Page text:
Going to school regularly is important for your child’s future. Parents are responsible for making sure their children receive full-time education. Talking to your child and their teachers could help solve any problems if your child does not want to go to school.
Good attendance shows secondary schools and/or future potential employers that your child is reliable.
Seton Community Primary School school records details of all children’s attendance and absence from school. We do so at the beginning of morning and afternoon sessions. If your child is absent, you must inform the school immediately.
The school will record the absence and the Local Authority will receive this information for each child. The Department of Education also receives annual attendance data for the school.
By law, all children of compulsory school age must receive a suitable full-time education. For most parents, this means registering their child at a school. Although some parents choose to make other arrangements to provide a suitable, full-time education.
Once your child is registered at Seton Community Primary School, the parent is legally responsible for making sure they attend on a regular basis. If your child does not attend school on a regular basis, you could be subject to a fine or be prosecuted in court.
You can help prevent your child missing school by:
To avoid disrupting your child’s education, you should arrange appointments and outings:
A child’s school attendance can be affected if there are problems with:
If your child starts missing school, you might not know there is a problem. If there is a problem, please approach their class teacher or the headteacher as soon as possible.
Seton Community Primary School adopts the 5 Foundations of Effective Attendance Practice framework, this is modelled on the work of Professor Katherine Weare. The emphasis is on developing a school culture and climate which builds a sense of connectedness and belonging to ensure all children can attend school and thrive. The approach ensures we prioritise building solid working relationships with children and their parents prior to any escalation. The staged approach we use ensures we identify triggers early that can lead to poor attendance issues such as mental health issues, lack of trust, communication and relationship breakdowns and the possible lack of networking opportunities both internal (in-school) and external (external agencies).
The Foundations framework has most recently been reviewed by the Department for Education. The Foundations framework received an excellent report following the four-day review.
“The Foundations approach is an excellent example of best practice; there are very clear and detailed systems and procedures in place to manage absence and attendance consistently”.
(Michelle O’Dell DFE Attendance Advisor March 2022)
Seton Community Primary School follows the 5 Foundations of Effective Attendance Practice framework. The approach is evidence-informed and completely child-centred. Each Foundation is supported by 5 Key Performance Indicators, these are used to ensure the school can embed the Foundations framework and understand the strategic direction regarding attendance improvement.
The framework allows the school to understand the whole school approach to supporting and improving attendance, this is completely aligned to Seton Community Primary School’s core values: Ambition, Community and Excellence. We create welcoming environments to allow all children to gain a sense of belonging and ultimately achieve academically through regular school attendance. Excellent school attendance is expected, developed and nurtured. The escalated approach to supporting attendance is built on foundations of belonging and connectedness.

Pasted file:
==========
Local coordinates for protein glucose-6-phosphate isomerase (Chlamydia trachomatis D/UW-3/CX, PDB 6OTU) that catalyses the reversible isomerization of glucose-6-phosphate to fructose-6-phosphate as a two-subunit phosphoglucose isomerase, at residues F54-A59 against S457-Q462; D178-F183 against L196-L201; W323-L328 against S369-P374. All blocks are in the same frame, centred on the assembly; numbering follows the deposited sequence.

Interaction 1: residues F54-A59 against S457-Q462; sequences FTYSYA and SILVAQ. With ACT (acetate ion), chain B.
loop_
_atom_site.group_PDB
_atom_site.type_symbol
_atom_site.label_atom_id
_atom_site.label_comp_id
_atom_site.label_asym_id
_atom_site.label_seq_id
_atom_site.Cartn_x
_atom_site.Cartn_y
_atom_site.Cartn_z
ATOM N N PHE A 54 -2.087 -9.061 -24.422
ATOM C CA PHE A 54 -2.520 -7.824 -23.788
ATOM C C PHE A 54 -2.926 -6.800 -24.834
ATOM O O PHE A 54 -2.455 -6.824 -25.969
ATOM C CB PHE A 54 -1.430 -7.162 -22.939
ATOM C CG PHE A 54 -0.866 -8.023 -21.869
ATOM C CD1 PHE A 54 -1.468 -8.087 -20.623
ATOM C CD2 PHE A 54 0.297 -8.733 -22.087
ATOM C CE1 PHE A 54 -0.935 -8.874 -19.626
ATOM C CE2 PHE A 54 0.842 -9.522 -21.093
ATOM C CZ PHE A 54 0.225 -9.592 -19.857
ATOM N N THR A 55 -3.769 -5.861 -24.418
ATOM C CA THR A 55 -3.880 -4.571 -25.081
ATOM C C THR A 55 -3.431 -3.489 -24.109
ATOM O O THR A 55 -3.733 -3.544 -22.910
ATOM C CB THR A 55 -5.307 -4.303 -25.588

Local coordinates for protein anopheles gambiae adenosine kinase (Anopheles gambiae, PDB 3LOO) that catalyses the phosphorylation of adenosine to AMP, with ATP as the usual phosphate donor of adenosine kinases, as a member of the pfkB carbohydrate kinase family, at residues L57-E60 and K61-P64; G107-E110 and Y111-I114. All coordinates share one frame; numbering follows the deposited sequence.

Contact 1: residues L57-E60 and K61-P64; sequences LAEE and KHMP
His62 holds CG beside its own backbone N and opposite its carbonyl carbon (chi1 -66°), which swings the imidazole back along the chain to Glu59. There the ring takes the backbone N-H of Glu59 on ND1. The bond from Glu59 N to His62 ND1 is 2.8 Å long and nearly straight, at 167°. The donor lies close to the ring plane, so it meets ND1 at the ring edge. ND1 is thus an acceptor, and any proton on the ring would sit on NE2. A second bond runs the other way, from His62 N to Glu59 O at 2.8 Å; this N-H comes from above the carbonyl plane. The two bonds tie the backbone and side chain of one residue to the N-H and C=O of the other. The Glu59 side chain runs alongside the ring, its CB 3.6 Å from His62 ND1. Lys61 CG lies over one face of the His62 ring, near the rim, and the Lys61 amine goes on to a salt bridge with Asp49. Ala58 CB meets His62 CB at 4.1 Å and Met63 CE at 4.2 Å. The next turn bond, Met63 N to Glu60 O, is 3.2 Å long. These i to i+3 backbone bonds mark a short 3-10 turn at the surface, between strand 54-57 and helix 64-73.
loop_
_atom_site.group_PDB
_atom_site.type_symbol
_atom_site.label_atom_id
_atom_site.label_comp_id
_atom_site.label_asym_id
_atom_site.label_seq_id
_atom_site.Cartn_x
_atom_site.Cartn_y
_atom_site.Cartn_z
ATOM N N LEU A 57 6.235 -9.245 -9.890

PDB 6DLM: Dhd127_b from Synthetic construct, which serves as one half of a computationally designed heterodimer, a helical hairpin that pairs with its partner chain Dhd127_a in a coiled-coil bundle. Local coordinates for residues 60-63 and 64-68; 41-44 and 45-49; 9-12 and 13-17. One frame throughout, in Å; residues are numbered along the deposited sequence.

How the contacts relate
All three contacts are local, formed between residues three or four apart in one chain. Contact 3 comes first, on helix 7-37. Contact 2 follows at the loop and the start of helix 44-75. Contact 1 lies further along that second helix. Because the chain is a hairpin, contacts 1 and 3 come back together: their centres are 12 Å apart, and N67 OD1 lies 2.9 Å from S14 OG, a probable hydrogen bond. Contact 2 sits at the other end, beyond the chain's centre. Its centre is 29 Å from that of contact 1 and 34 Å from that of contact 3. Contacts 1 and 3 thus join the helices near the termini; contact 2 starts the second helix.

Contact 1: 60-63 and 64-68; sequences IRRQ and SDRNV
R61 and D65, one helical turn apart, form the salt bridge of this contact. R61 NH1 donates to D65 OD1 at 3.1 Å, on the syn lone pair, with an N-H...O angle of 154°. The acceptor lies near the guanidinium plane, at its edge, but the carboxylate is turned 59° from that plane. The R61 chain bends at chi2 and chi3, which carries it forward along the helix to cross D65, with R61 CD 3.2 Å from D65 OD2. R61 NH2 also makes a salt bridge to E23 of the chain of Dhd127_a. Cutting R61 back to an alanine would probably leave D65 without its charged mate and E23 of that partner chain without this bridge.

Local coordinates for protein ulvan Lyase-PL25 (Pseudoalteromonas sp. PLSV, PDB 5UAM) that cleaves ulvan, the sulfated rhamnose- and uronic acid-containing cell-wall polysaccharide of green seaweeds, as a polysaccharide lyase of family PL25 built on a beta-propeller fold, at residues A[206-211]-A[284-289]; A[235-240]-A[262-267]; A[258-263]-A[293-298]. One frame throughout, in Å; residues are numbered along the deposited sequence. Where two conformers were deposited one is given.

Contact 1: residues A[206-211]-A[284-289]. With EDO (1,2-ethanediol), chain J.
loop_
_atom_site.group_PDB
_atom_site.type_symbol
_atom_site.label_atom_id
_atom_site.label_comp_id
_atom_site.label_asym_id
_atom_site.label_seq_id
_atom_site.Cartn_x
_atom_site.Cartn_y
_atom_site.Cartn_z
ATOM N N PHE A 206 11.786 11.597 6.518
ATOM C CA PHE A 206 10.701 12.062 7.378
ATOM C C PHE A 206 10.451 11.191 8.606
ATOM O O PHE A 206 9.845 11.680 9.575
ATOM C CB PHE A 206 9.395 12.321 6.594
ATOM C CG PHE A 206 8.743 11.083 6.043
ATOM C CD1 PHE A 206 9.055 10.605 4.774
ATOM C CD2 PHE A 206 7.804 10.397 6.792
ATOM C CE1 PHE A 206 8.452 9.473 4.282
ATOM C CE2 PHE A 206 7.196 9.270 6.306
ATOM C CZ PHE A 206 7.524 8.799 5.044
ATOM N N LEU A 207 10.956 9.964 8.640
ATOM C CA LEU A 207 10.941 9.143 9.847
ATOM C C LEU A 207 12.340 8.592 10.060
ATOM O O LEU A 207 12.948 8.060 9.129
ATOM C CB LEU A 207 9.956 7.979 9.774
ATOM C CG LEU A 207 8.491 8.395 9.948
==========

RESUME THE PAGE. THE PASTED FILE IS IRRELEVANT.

The school policy is translated into practice through the processes and systems we follow. The escalated approach supports children at each stage. Parents who do not engage with support understand why, at times, we must follow this process. The attendance policy is understood by all stakeholders and allows us to set, and maintain, high expectations to improve the culture of attendance.
All staff receive attendance training to support the whole school approach, they understand their role in improving attendance. Certain staff are identified to engage in specialist training to continue to support families and children who work with external partners. Our team of attendance experts have a shared vision and core purpose. External partnerships support attendance improvements through a multi-disciplinary approach for identified children and families.
We use data information to support children as this allows us to understand the groups, and individuals, who require specific programmes of intervention. Reviewing each programme allows us to understand the effectiveness of support and change what is not working. The Attendance Lead understands the reason for attendance concerns so that these barriers can then be successfully supported and removed.
Finally, we train and support all staff to understand the ‘root cause’ of concerns. Staff use the wider curriculum to allow all children to feel valued and accept themselves. We celebrate attendance success and ensure children returning from long absences receive a planned and supported transition. We have embedded an effective rewards system to further drive attendance improvements and celebrate success.
From September 2022 the DFE: Working Together To Improve Attendance paper replaced all previous guidance on school attendance except for statutory guidance for parental responsibility measures. The Secretary of State has committed to it becoming statutory when parliamentary time allows (this will be no sooner than September 2023).
The table below identifies how the 5 Foundations of Effective Attendance Practice will underpins the DFE 2022 paper in meeting the summary of expectations.